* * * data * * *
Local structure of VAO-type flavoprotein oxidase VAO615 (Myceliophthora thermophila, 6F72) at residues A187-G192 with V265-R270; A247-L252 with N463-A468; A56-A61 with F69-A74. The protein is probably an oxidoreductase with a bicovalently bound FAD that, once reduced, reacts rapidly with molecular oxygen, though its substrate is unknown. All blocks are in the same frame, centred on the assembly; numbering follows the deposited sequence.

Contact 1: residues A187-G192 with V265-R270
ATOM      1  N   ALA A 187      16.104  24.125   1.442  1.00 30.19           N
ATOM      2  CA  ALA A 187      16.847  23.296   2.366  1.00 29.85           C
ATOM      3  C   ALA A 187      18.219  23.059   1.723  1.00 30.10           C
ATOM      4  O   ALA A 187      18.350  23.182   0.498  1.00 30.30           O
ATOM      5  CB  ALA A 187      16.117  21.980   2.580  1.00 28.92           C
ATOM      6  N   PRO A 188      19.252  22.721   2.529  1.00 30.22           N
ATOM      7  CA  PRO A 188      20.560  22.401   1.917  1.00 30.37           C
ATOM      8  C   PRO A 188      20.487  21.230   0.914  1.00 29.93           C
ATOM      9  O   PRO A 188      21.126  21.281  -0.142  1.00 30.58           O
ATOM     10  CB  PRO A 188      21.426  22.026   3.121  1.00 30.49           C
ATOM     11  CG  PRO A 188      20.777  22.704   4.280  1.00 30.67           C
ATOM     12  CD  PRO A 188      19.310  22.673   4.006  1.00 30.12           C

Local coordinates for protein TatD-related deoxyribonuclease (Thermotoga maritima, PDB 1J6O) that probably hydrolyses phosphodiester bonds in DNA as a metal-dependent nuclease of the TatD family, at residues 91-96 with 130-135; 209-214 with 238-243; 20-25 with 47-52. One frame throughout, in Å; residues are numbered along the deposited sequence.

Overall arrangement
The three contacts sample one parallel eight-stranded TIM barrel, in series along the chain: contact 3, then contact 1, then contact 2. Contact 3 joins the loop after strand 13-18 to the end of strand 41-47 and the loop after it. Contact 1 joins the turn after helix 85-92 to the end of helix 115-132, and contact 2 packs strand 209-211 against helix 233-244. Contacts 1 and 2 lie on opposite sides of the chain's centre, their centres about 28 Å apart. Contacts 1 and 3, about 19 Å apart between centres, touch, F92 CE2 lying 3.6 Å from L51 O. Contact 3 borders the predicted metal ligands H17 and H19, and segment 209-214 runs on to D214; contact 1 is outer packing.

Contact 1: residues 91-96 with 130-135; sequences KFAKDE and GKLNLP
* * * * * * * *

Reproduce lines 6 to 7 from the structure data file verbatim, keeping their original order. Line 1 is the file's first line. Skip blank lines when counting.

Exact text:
ATOM      4  O   ALA A 187      18.350  23.182   0.498  1.00 30.30           O
ATOM      5  CB  ALA A 187      16.117  21.980   2.580  1.00 28.92           C